Loaned out to further their development (only from players that have been mentioned/included in the squad graphics so far): Castillo, Tomori, Clarke-Salter, McEachran, Gallagher.

Zappacosta has been linked with a move away recently so I have assumed that one of Ola Aina, who is more prepared having played at a higher level, or Reece James would step up to play as the backup to Azpilicueta. All of this is my alternative to spending £50M on Aaron Wan-Bissaka or Elseid Hysaj. Wan-Bissaka is one of the best young right-backs in Europe, who also happens to be English which is very helpful for HG player quotas, but so are Aina (in terms of eligibility) and James, and both are so capable that I really think that money could be better spent in other areas. James’ pass% looks worrying, but it is largely a consequence of the ridiculously high proportion crosses he has to play for his team, which are obviously always low-percentage passes. It should be noted that whilst Reece James is playing in a league of a lower standard than the other three defenders, he is standing out on just the 19th best team in the Championship. Hysaj is unique in that he older than the other three players and has worked with Sarri before, but he just seems quite limited, as we can gather from some of his numbers. It is also worth mentioning that Aina is playing further forward than the other players on the list, but he has managed more than double the xG assisted per 90 minutes of Wan-Bissaka and Hysaj this season at 0.14, and being two-footed he has played ~500 minutes at left-wingback and ~400 at right-wingback. That is pretty rare and it goes without saying how useful it is having a player that covers either flank in such a specialized role. Azpilicueta is a reliable defender for now, but will ultimately need to be replaced as he just doesn’t create enough chances or progress the ball enough with his passing or ability to carry the ball, and he isn’t particularly dynamic athletically.

Sarri’s Napoli was even more offensively skewed to their left-hand side than Chelsea currently are, and Faouzi Ghoulam was a significant part of that, as he was one of the best left-backs in Europe when he was fit and playing at Napoli. Marcos Alonso is nowhere near that level. In his 980 minutes last season, Ghoulam scored above the 64th percentile in eights stats I track, and above the 94th in three, whilst contributing 0.18 xG assisted per 90 minutes, which is all fairly consistent across his time at Napoli. Marcos Alonso ranks above the 53rd percentile in just aerial wins and pass completion% and contributes just 0.09 xG assisted90. Regardless, it seems his 90th-minute winners seem to have piqued the interest of the two Spanish giants for a while now. Chelsea should greet any significant transfer fee offered for the 28-year-old with open arms and re-invest it in a better, younger option. Emerson is very productive offensively, but there are still question marks surrounding his defensive work. We will look at left-back options in a future installment, but it isn’t as big of a concern as other positions.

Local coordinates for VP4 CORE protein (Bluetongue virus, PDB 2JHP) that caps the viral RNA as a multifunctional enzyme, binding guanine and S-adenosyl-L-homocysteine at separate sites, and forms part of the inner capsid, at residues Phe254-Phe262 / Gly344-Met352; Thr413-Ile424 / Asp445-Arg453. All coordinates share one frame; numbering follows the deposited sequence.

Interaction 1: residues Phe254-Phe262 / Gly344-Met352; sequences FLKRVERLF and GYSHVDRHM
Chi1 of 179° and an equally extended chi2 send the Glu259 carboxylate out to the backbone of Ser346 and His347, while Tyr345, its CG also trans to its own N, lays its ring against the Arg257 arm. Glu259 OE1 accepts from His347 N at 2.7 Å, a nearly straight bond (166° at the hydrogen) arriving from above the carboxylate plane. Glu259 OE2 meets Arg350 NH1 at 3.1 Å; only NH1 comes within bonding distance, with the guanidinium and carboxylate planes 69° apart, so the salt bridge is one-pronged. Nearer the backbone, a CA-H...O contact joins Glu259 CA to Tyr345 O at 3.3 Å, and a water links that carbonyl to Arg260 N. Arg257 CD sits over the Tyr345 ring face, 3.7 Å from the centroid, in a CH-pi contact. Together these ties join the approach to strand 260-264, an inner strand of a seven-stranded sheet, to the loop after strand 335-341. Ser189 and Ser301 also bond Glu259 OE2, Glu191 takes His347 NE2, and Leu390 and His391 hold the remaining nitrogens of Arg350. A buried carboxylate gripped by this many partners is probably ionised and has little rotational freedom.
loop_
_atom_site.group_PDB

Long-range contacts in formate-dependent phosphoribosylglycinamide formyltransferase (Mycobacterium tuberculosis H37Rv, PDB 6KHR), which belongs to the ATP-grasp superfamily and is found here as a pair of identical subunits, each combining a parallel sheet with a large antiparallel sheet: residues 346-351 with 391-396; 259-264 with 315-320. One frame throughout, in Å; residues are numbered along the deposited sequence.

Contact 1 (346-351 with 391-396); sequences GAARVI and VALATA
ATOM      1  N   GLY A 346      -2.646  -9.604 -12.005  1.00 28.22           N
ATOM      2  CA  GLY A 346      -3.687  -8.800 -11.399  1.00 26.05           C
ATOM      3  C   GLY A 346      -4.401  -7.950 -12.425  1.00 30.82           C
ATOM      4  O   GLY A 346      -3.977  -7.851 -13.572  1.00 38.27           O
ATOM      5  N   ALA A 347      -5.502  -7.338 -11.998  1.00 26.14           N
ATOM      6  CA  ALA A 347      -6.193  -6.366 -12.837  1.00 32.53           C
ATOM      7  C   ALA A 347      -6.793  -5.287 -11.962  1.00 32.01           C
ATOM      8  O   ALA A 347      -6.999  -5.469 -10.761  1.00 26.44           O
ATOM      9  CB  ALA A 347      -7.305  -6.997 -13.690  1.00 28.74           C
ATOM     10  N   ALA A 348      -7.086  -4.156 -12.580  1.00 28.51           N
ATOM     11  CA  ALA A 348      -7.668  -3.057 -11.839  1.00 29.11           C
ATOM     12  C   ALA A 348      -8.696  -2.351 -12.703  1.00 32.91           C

The center-back position at Chelsea this season has proven to be totally impenetrable to anyone not named Antonio Rüdiger or David Luiz. This is despite the fact that Andreas Christensen has absolutely everything you could want from a center back but currently finds himself out of favor as apparently Sarri “isn’t convinced by Christensen’s physicality”. He isn’t small, but he is no Kalidou Koulibaly, I’ll give Sarri that. Christensen is a great player and incredibly valuable asset, and if we can keep hold of him in the summer, he should be first choice from next season on. Ampadu, Luiz, and several of the lads out on loan, could be capable backups to Rudiger and Andreas for cup competitions.

Rather than spending £30M on someone like Paredes, Ampadu could also play as the backup to Jorginho, something Sarri has described as “possible” in a recent press conference. At the very least it is worth trying Ampadu and Kovačić as backups there for the rest of the 18/19 season and make a more informed decision in the summer. Paredes is a good player, who creates more chances for teammates and is probably more versatile than Jorginho and would be a fine signing, but in terms of value over replacement, the £30M could be a bigger difference-maker elsewhere on the pitch.